Phillip C. Anderson

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The bite of the brown recluse spider rapidly causes an infarction in skin that is painful and can be slow to heal. This is the only North American spider to cause such severe necrosis. The bite sometimes can produce a sudden, severe hemolysis. Conservative care without drugs is the safest proven treatment.
  • P C Anderson
  • 1991
Envenomation by the spider Loxosceles reclusa in five pregnant women proved to have no sustained adverse effects on mother or baby when managed conservatively only with low-dose prednisone. A striking toxic erythema of the skin, common with the bite of the spider, caused the greatest discomfort and concern for the patients but proved to be entirely(More)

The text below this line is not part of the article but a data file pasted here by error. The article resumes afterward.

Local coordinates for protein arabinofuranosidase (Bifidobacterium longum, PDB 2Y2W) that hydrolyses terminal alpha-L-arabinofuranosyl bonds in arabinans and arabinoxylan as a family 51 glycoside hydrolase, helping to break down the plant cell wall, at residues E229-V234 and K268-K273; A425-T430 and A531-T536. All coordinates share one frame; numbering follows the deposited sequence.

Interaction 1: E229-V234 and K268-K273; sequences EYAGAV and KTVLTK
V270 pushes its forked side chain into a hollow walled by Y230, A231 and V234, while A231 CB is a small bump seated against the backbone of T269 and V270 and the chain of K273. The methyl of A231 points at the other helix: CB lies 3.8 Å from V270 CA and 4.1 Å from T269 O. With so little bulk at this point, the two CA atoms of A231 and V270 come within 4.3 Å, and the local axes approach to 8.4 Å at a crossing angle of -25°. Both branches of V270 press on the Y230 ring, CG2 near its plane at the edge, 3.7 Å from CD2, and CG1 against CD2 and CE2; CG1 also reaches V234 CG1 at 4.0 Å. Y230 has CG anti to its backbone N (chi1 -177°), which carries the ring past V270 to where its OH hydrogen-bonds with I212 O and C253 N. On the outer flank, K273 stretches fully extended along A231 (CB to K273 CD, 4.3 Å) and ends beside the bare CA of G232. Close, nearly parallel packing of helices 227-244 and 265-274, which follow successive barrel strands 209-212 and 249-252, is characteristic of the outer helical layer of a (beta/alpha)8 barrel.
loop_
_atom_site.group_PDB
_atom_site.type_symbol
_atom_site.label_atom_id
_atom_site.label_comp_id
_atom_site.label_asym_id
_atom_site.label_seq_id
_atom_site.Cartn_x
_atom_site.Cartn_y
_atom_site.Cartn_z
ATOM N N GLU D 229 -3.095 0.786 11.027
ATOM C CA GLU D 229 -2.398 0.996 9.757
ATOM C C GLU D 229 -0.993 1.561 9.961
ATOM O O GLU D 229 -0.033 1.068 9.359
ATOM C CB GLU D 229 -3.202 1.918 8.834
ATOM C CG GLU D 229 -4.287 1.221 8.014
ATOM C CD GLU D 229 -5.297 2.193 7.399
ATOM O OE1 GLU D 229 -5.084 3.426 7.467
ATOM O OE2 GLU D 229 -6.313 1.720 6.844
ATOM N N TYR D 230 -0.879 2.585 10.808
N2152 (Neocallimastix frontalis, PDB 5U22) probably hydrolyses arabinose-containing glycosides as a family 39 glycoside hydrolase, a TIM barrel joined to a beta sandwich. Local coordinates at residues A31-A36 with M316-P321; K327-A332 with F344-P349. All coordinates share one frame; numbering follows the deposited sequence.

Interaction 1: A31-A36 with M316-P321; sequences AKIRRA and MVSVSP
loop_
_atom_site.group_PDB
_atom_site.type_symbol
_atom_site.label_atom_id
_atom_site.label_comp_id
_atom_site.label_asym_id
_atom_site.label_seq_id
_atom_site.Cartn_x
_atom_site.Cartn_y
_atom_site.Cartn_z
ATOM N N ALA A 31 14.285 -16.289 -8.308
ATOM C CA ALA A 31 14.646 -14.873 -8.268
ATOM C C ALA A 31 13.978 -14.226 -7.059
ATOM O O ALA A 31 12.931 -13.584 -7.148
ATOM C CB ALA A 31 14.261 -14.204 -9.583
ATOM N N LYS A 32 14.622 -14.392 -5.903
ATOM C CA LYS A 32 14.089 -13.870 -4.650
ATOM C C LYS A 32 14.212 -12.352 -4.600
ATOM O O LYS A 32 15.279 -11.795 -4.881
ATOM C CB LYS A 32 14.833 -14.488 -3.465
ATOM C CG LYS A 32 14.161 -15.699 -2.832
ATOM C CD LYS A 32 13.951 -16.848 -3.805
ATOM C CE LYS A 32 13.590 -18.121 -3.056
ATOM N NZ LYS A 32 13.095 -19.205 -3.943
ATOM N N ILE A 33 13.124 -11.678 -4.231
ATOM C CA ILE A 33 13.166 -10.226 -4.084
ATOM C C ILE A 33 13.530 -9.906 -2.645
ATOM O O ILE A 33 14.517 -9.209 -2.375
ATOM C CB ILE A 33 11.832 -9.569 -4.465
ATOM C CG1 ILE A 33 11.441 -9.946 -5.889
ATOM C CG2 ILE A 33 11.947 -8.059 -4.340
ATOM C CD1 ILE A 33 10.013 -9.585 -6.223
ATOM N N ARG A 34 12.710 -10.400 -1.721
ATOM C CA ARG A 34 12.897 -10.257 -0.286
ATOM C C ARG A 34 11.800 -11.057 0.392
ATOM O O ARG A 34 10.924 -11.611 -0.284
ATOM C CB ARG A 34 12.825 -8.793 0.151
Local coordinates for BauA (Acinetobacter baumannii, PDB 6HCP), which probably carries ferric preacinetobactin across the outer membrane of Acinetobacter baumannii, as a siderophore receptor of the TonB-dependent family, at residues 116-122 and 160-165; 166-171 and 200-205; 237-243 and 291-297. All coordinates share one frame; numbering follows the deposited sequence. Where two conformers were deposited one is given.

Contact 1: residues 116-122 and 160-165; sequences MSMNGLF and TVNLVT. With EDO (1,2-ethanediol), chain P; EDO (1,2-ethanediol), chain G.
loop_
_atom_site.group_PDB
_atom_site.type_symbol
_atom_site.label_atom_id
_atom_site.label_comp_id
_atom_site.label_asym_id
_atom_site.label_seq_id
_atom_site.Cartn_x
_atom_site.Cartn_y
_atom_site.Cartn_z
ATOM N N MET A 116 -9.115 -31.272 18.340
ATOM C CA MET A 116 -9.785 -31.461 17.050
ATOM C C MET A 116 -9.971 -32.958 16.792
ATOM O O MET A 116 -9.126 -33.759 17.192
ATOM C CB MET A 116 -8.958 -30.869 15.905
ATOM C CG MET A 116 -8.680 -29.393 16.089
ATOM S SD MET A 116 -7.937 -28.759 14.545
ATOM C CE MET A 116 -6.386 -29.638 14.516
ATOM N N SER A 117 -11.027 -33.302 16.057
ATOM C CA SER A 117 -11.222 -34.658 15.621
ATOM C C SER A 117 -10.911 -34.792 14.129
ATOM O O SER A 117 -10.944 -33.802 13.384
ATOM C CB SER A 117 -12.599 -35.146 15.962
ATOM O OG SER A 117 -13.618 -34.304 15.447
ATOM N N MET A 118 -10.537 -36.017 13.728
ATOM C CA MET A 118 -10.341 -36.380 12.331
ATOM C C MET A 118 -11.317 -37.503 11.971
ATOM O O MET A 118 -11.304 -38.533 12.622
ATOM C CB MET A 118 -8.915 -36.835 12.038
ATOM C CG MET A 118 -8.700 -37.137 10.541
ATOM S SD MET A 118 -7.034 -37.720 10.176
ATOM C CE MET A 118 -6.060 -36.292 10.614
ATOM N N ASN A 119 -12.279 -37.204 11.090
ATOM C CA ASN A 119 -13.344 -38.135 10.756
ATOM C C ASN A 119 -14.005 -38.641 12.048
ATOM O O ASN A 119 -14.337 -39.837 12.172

The Brown recluse spider has emerged into a potent venomous creature. Loxoscelism and necrotic arachnidism is not an infrequent medical problem. Spiders other than L. reclusa are capable of inflicting painful and persisting necrotic wounds, however, management of the local cutaneous lesions are similar. Systemic complications of loxoscelism appear to be(More)
There is scanty knowledge of the morphology of peritoneal dialysis catheter tunnels in humans, even though such knowledge may impact on peritoneal catheter design, implantation and postimplantation care. Past descriptions of catheter tunnels are based mainly on data from animal experiments. Based on these data, it has been assumed that epidermal spreading(More)